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GARFO Head Explains What's Needed to Keep Lobster Fishery Alive

Declaration of Michael Petony submitted in CBD v Raimondo remedy brief

First published in Landings, November 2022

September 19, 2022

I am responsible for the development and implementation of management programs for the living marine resources of the northeast United States. I supervise the personnel in the Greater Atlantic Regional Fisheries Office (GARFO) Protected Resources Division who are charged with developing and administering the Atlantic Large Whale Take Reduction Plan (ALWTRP) pursuant to the Marine Mammal Protection Act (MMPA), as well as the consulting agency responsibilities associated with the Endangered Species Act (ESA).

Potential Biological Removal Potential Biological Removal level (PBR) is the maximum number of animals, not including natural mortalities, that may be removed from a marine mammal stock while allowing that stock to reach or maintain its optimum sustainable population. Population estimates and the associated PBR for marine mammal stocks are published annually in marine mammal stock assessment reports, most recently in the 2021 U.S. Atlantic and Gulf of Mexico Marine Mammal Stock Assessment. The current PBR for North Atlantic right whales is 0.7 mortalities or serious injuries (M/SI) per year. Based on the recent PBR of 0.7, the risk reduction needed for the U.S. commercial fisheries to reach PBR has increased from 60-80 percent in 2019 (when we began work on the Phase 1 rulemaking) to a risk reduction of approximately 89-94 percent. Since the Phase 1 rule only achieved an estimated 46 percent reduction of risk posed by coastwide ALWTRP fisheries, at least an additional 43 percent risk reduction is needed in order to reduce M/SI to a level below PBR.

The 89-94 percent range acknowledges existing uncertainty regarding apportionment of cryptic mortalities between the United States and Canada. For the Phase 1 rule and Final Environmental Impact Statement (“FEIS”), we assumed half of all incidents occurred in each country (50:50). NMFS intends to reevaluate apportionment in light of new information and studies that were not available at the time the last rule was developed. The range of current risk reduction targets reflects a range of potential U.S./Canada apportionments (50:50, 40:60, and 30:70).

NMFS has conducted a preliminary exploratory analysis of the scale and types of management measures that may be necessary to achieve PBR (89-94 percent risk reduction target) and can report on several findings. First, a complete closure of the Federal trap/pot and gillnet fisheries alone would not be sufficient to reach PBR. Moreover, without additional restrictions, if all ALWTRP Federal fisheries were closed, dually-permitted vessels would simply shift their gear into state waters. Decision support tool (DST) runs on these scenarios, which also include all Phase 1 measures, results in an approximately 85 percent risk reduction if all gear in federal waters was entirely removed from the ocean, and approximately 61 percent risk reduction if all gear in federal waters was removed from federal waters and redeployed in state waters.

Second, the Plaintiffs proposal would not achieve PBR. The proposal the Plaintiffs describe in the briefing is ambiguous. However, we modeled it to give Plaintiffs the benefit of the doubt to resolve all ambiguity by maximizing risk reduction in a manner that is consistent with their briefing, as well as discussions at Take Reduction Team (“TRT”) meetings, and a May 2022 written submission to NMFS (See attached). Plaintiffs’ proposal, as modeled by NMFS includes: (1) Continuing the measures included in the Phase 1 rule; (2) seasonal closure of Lobster Management Area 3 above 40.3 degrees from October through December; (3) a year-round closure of a large area south of Martha’s Vineyard and Nantucket, statistical area 537 (incorrectly labeled as area 529 in Plaintiffs’ brief); (4) seasonal closure of Lobster Management Area 1 from January through May; (5) requiring the use of one buoy line in Lobster Management Area 3 year-round; and (6) measures described in Plaintiffs’ written submission paragraphs 4, 5, 6, 7 (Plaintiffs also broadly proposed dynamic closures but we lack the information needed to model such closures) in a manner that reasonably resolves ambiguity to maximize risk reduction. DST runs on this proposal from Plaintiffs’ result in an approximately 82 percent risk reduction. If we simply modeled Plaintiffs’ proposal as they describe in their remedy brief without resolving ambiguity toward greater risk reduction or including measures listed in written submission, the result would have substantially less risk reduction and fall well short of reaching PBR.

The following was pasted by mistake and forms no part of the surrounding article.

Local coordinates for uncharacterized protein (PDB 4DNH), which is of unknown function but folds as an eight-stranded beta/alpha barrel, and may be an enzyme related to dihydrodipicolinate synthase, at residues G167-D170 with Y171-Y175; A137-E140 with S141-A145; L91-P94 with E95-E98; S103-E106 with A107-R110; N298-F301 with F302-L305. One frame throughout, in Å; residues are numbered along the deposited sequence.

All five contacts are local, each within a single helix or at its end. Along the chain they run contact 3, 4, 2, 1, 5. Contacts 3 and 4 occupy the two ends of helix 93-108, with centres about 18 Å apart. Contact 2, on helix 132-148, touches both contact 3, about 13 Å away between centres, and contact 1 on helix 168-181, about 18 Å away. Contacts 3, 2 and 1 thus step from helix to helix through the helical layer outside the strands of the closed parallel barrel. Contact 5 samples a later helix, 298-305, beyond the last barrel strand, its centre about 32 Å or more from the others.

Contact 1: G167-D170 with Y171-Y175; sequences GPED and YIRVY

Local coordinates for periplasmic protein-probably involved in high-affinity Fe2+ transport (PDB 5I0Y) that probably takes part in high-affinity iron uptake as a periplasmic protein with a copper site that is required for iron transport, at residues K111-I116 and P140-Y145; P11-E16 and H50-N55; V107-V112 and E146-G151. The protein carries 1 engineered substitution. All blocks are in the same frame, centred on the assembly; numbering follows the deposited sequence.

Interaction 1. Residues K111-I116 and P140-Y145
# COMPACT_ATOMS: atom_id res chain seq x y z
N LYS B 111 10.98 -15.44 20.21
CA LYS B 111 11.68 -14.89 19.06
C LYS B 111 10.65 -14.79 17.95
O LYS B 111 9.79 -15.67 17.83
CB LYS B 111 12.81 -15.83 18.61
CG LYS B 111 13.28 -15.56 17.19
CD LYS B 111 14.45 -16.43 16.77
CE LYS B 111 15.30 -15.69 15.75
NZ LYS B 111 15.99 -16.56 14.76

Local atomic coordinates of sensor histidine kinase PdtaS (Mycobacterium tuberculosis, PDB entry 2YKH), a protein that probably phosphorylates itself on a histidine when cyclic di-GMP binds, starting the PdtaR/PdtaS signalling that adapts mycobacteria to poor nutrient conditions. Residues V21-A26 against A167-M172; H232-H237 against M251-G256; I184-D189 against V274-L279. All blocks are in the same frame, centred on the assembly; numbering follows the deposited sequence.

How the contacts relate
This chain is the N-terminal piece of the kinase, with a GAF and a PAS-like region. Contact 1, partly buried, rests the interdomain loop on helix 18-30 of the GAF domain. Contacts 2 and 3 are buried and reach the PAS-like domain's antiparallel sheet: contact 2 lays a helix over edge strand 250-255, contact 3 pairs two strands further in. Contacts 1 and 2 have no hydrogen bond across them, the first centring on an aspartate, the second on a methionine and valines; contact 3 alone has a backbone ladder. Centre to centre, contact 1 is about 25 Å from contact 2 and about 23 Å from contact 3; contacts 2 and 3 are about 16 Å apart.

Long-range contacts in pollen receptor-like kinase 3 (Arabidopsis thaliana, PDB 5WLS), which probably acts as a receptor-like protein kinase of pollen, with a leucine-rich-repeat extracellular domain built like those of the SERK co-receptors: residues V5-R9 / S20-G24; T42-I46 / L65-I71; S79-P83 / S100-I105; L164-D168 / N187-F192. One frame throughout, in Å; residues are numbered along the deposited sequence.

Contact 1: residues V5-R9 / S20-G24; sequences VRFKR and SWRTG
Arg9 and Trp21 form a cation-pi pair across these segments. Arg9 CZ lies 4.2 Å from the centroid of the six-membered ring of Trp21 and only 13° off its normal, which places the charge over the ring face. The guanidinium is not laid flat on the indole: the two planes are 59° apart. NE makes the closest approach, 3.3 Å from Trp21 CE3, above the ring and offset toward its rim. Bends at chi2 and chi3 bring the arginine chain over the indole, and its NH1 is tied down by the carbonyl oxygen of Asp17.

As illustrated in the initial exploratory analysis, achieving PBR will require a broad suite of management measures implemented in both the federal and state waters that are informed by the most recent scientific information. Any suite of management measures capable of achieving PBR will likely include the following measures: (1) continuation of existing Phase 1 measures; (2) targeted large scale closures where gear is entirely removed from the water and brought to shore for extended periods as opposed to being redeployed elsewhere; (3) broad vertical line reductions(achieved through trap allocation reductions, use of a single vertical buoy on lobster trawls, increased use of on-demand technology, or other means); and (4) expanded use of weak rope or weak links.